Analyst: Q4 Domestic Box Office to Finish Slightly Up

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The following is an excerpt from a report compiled by Michael Pachter of Wedbush Securities. 

Movie rental industry

Key Redbox releases this year (domestic box office total from BoxOfficeMojo.com):

  • December 17: We’re The Millers ($150 million), Elysium ($93 million), 2 Guns ($76 million), One Direction: This Is Us ($29 million), The World’s End ($26 million)
  • December 24: Lone Ranger ($89), Insidious Chapter 2 ($84), Jobs ($16), Getaway ($11)

Key Redbox releases last year (domestic box office total from BoxOfficeMojo.com):

  • December 21: Total Recall ($59 million), Resident Evil: Retribution ($42 million), Premium Rush ($20 million)
  • December 24: The Dark Knight Rises ($448 million), ParaNorman ($56 million), Trouble with the Curve ($36 million), The Words ($11 million)

Over the next two weeks, there are three rental releases that grossed more than $50 million in domestic box office compared to three last year. DVD rentals for the upcoming two-week period should outperform the same period last year due to higher box office results.

Earlier this month, Outerwall (NASDAQ:OUTR) updated investors on its operations review and capital structure initiatives. Outerwall will discontinue three New Ventures — Rubi, Crisp Market, and Star Studio — and expects to be substantially done winding them down by the end of Q1:14. The units will be reported as discontinued operations beginning in Q4:13. While we expected a reduction in New Ventures, we were surprised by the closure of Rubi, as Outerwall management had seemed committed to the business. Outerwall will continue to invest in its ecoATM business and will continue with a limited investment in SAMPLEit ($1 samples in drug stores). We expect ecoATM to be accretive to EPS in 2014.

Outerwall added $350 million of new debt, primarily for share repurchases, allowing it to move to its previously announced target net leverage range of 1.75-2.25x net debt to core adjusted EBITDA in Q1:14. The company will reduce costs by roughly $22 million annually beginning in 2014, primarily through workforce reductions. It has reduced its workforce by 251 positions (8.5 percent), suggesting that the savings will easily be captured. We were surprised by the magnitude of the restructuring and believe that it has positioned the company to substantially grow EPS in 2014. We believe that the recent purchase of ecoATM gives the company a growth vehicle, which could drive its multiple higher, but it is difficult to assess the potential of used phone trading.

We expect Netflix (NASDAQ:NFLX) to eventually hit a ceiling on its growth, and although we acknowledge that the service is sufficiently sticky to allow the company to substantially raise prices, we do not believe that the current valuation is warranted, even if a large price increase drops to the bottom line. We have observed Netflix lowering the quantity of content offered (the company does not disclose its title count, discontinuing the practice a couple of years ago), and we believe content quality has increased at the same time, suggesting that the company is managing content costs by paying more for the content it keeps, but buying less content overall.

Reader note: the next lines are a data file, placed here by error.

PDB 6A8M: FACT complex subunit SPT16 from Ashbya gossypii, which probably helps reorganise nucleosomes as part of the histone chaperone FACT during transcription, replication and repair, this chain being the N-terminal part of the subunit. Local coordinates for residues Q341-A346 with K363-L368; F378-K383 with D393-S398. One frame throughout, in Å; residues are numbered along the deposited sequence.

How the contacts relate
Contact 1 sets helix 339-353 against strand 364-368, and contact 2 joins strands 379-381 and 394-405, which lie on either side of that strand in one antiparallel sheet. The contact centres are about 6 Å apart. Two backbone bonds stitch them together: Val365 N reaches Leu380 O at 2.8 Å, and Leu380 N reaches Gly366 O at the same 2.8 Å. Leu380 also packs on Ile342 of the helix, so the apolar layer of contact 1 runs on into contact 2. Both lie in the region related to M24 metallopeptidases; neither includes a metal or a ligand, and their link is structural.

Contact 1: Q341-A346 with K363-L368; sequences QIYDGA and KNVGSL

Ultimately, we believe that higher content costs will drive Netflix to increase price, and our recent survey work suggests to us that a modest price increase may cause the company to lose 10-20 percent of its customers, resulting in little bottom-line contribution. Should Netflix seek a substantial price increase, we acknowledge that it would become wildly profitable, but we suspect that at a much higher price point, its growth would stall. If Netflix were to become wildly profitable, we would expect content providers to seek higher fees for content, in a manner similar to movie studio deals with theatrical exhibitors. The studios share in ticket sales, irrespective of ticket price, although minimums are set for film rent. We think that Netflix’s current content deals reflect minimums and believe that if Netflix were to increase prices, content costs would rise in lock step.

Exhibitor industry

We expect Q4 domestic box office to end slightly up from a crowded release slate in December. Previously we expected the quarter to be down slightly due to weak showings in the first two months of the quarter: October was down 6.7 percent, while November was down 2.3 percent. December has been very strong, trending up 11.6 percent through December 29. The strength in December has been driven by a crowded release slate and a strong showing from November rollovers The Hunger Games: Catching Fire and Frozen. Christmas Day also had five wide releases this year compared to three in 2012.

We expect a very active M&A market to continue in 2014 as the industry continues its consolidation. The transition to digital, IMAX (NYSE:IMAX), and 3-D screens is helping to drive consolidation. Approximately 85 percent of screens have been converted to digital, and, while most circuits have some portion of screens converted, a significant number remain unconverted. The recent initial public offering by AMC suggests to us that it may enter the fray, and we expect prices for screens to rise as competition for acquisitions increases.

Michael Pachter is an analyst at Wedbush Securities.

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